McArthur: customers must be compensated for phone and broadband failures

Orkney MSP Liam McArthur has today called for phone and broadband customers who suffer poor service to get money back automatically.

Mr McArthur said action was needed to compensate customers in light of a growing number of complaints about disruption to service.

Ofcom, the telecommunications regulator, is currently consulting on plans which could see the introduction of compensation. The proposed changes could benefit up to 2.6 million customers and pay out £185 million, according to the regulator.

In a response to the consultation, Orkney’s MSP urged Ofcom to ensure new rules included:

• Compensation when a service fails to meet expectations for telecom customers - in line with utilities companies - and the inclusion of mobile phone companies if consumer experience does not improve.
• Compensation in the event of a two week delay in restoring a service or in the event installation has been delayed at the fault of the provider.
• The inclusion of the weather related causes for poor service in compensation cases and the exclusion of a payment cap.
• Provisions to be made so that consumers do not need to await for an appointment in the event that a problem is outside the property.

Commenting, Mr McArthur said:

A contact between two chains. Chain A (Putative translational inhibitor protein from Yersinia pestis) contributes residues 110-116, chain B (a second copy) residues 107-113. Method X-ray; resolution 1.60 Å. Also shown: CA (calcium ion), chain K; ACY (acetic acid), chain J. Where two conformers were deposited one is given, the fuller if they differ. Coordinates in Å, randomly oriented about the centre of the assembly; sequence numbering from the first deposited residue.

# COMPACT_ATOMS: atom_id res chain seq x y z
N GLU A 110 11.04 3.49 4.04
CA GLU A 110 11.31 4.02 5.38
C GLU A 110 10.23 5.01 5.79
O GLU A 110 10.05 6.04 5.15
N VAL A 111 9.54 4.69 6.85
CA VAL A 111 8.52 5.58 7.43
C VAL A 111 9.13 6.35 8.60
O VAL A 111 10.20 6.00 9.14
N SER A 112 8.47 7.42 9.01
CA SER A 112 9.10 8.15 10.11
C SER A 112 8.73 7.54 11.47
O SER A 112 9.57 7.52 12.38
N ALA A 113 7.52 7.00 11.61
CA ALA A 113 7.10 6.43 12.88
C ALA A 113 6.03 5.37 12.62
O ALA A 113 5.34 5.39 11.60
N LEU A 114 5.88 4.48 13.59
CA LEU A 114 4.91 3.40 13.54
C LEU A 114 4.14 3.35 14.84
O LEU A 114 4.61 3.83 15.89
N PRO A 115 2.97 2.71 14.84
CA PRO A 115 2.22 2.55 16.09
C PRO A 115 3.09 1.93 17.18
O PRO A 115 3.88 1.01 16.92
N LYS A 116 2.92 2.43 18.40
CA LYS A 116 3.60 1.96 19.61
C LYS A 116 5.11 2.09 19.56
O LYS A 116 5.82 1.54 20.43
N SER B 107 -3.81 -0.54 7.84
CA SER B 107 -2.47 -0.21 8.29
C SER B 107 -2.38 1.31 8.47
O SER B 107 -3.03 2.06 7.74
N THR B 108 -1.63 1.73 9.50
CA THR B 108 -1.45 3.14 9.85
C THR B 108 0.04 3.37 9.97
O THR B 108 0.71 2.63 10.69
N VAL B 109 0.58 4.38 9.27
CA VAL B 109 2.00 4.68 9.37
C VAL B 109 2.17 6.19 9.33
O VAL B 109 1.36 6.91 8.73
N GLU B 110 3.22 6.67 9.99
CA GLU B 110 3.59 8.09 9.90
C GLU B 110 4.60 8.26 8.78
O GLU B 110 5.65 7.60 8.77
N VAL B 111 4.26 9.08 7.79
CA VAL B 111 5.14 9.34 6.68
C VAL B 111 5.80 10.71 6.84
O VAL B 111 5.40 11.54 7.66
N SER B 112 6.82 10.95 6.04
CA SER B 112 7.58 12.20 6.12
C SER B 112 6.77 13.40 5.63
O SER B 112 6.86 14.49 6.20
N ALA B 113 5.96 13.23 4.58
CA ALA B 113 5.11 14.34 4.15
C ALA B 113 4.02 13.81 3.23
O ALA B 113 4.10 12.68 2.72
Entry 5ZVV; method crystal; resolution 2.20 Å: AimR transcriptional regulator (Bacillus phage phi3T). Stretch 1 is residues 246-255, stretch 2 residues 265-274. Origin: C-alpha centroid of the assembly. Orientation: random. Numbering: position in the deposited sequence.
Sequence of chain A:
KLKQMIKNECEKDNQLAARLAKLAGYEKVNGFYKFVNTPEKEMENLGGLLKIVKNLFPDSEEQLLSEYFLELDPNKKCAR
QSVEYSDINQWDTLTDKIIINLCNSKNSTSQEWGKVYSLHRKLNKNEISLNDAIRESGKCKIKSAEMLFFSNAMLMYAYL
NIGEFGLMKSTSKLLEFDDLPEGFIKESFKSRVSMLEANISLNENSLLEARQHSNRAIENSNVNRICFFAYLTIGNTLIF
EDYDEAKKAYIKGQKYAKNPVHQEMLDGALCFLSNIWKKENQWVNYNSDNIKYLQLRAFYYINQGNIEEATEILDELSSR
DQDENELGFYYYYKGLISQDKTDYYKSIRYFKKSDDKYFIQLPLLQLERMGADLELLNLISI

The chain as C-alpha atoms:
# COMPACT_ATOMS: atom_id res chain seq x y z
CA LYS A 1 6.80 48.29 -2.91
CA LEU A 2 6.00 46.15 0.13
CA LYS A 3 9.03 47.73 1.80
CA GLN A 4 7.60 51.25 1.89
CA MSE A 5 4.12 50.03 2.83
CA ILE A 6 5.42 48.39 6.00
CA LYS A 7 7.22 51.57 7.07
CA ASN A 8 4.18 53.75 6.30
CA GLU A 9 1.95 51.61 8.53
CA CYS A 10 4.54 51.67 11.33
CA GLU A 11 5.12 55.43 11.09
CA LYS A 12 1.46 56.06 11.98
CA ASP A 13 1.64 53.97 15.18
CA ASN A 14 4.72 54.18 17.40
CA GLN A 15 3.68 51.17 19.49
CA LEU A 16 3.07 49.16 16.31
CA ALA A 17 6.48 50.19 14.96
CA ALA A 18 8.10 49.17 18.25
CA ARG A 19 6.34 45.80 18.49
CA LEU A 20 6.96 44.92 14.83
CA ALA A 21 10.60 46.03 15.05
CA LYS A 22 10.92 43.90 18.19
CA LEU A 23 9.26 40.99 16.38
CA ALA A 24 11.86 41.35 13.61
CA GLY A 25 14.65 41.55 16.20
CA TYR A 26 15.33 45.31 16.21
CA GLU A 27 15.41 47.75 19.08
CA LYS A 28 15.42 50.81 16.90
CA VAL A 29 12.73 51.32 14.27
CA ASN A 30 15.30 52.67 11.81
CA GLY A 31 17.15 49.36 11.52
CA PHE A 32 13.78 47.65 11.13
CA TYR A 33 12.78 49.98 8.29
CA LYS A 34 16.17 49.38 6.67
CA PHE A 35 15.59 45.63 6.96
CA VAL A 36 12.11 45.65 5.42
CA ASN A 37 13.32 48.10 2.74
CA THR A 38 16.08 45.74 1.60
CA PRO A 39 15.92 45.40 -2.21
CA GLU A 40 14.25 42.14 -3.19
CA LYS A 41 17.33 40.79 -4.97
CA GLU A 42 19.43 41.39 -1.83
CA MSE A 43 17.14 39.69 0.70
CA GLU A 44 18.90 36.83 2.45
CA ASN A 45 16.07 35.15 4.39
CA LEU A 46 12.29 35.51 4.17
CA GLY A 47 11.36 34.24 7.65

“In island communities like Orkney, good mobile phone and broadband connections are increasingly ‘lifeline links’. They are key to allowing businesses to compete and people to access the public and other services they need.

“The UK and Scottish governments have made welcome promises about extending coverage right across the country and guaranteeing minimum standards of provision. It is vital that these promises are kept and that places like Orkney are not left until last. This was one of the firm messages from last week’s Digital Forum in Kirkwall.

“Meantime, however, much more can be done to improve customer service and the way in which companies respond to faults in the existing network. Ofcom’s consultation on automatic compensation, for example, provides an ideal opportunity to introduce proper protection for consumers, in line with what already exists with respect to utility companies.

“I have made the case that extending such rights could help focus the minds of those providing phone and broadband services. As a customer you should expect to get the service you pay for, whether you live in Birsay or Birmingham, Longhope or London.”

Ofcom’s consultation on ‘Automatic Compensation: Protecting consumers from quality of service problems’ is open until 5 June 2017 and can be accessed on their website here.


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